A woman’s city, New York. The bag ladies sit in their rags, hugging their load of rubbish so closely it forms a part of their own bodies. Head, wrapped in an old piece of flannel, peers out from the rubbish of a spotted melon. Pitiful, swollen sores drip red next to the bag of tomatoes. One lady holds an empty perfume bottle with a knuckle on top of it indistinguishable from her finger. They and their rubbish a parasitic growth heavy with suffering; the broken glass screams, the broken veins weep; the toes ache along with the ache of the slashed boot. Have mercy on them, someone.
Hardwick's descriptions are always raw, always thought-provoking. As Geoffrey O'Brien says in the introduction to the novel, "The experiences that are evoked, described, brought to life, are at the same time shown to be words, tokens, emblems." I felt that the words, tokens, emblems were beautiful, but sometimes hard to decode.

This is a novel about a woman’s thoughts and observations, and through those thoughts and observations, we get glimpses of her life, but it’s a picture we have to put together ourselves. I found this plotlessness at times frustrating and at times mind-expanding. Sometimes her observations would send my thoughts off on surprising tangents. And the writing was often poetic and beautiful, so I enjoyed reading it, though I didn’t feel it always stuck together as a narrative.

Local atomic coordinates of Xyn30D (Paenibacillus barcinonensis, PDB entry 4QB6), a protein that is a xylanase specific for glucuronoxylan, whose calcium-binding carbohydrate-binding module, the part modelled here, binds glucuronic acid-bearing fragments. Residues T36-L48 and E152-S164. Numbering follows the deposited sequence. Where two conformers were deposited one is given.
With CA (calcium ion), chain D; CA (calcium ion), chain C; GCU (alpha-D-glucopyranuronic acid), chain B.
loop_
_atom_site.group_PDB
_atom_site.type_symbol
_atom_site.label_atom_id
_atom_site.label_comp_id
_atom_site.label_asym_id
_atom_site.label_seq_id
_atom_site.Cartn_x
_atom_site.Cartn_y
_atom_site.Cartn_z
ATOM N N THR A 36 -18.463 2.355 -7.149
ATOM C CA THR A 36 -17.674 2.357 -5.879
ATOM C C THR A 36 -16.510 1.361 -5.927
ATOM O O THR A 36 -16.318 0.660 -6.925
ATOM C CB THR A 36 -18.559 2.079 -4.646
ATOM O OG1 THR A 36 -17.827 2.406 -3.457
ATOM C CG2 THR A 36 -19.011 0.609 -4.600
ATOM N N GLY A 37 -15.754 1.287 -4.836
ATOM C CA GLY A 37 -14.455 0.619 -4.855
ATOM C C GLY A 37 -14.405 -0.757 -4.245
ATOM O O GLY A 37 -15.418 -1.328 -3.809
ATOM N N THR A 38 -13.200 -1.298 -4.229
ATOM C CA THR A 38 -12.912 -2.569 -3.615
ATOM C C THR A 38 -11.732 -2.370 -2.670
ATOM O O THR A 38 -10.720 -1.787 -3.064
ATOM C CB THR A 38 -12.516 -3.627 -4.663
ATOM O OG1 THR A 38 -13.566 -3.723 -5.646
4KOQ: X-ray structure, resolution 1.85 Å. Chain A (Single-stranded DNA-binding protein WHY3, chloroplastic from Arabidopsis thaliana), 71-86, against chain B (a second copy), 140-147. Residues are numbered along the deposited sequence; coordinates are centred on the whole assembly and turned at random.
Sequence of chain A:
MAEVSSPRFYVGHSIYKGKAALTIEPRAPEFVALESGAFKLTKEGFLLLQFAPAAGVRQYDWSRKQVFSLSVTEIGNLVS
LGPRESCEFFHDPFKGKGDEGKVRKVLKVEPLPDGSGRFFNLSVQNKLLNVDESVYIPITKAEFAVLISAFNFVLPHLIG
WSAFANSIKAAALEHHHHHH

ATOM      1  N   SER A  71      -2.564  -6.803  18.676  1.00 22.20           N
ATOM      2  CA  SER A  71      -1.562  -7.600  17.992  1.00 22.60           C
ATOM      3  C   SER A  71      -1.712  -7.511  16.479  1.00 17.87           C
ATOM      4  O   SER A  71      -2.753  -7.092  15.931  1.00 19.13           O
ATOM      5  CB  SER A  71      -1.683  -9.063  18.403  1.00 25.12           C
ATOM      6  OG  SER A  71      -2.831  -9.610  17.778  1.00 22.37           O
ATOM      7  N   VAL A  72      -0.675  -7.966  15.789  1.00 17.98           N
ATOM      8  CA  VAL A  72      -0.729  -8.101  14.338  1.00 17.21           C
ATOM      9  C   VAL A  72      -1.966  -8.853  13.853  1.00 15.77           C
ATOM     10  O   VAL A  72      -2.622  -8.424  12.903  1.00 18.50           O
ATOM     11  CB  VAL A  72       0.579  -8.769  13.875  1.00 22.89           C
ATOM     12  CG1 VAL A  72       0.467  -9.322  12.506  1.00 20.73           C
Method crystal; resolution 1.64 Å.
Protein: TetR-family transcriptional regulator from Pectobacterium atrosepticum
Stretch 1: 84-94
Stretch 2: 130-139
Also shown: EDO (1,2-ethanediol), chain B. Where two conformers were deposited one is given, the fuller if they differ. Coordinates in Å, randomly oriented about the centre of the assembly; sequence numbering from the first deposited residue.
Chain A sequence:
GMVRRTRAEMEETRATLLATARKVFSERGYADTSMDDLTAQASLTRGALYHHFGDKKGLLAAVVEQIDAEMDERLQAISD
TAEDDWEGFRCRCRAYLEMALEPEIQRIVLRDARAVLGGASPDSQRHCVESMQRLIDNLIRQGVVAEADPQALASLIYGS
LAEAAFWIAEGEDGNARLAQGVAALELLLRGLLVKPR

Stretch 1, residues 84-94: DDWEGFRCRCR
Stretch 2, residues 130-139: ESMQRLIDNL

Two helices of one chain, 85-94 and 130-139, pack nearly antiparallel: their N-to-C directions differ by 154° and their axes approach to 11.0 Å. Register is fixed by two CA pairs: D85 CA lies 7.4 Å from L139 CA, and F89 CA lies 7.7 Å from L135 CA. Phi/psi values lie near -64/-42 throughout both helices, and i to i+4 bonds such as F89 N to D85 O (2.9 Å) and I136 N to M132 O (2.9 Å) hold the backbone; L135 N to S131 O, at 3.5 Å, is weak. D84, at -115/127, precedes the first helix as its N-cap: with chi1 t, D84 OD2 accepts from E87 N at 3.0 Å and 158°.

Oh, and I forgot to mention, you can join in the discussion about this book at MetaxuCafe.

16 comments:

Literary Feline said...

What a great review! This novel sounds interesting--and different. I will have to look further into it.

Gentle Reader said...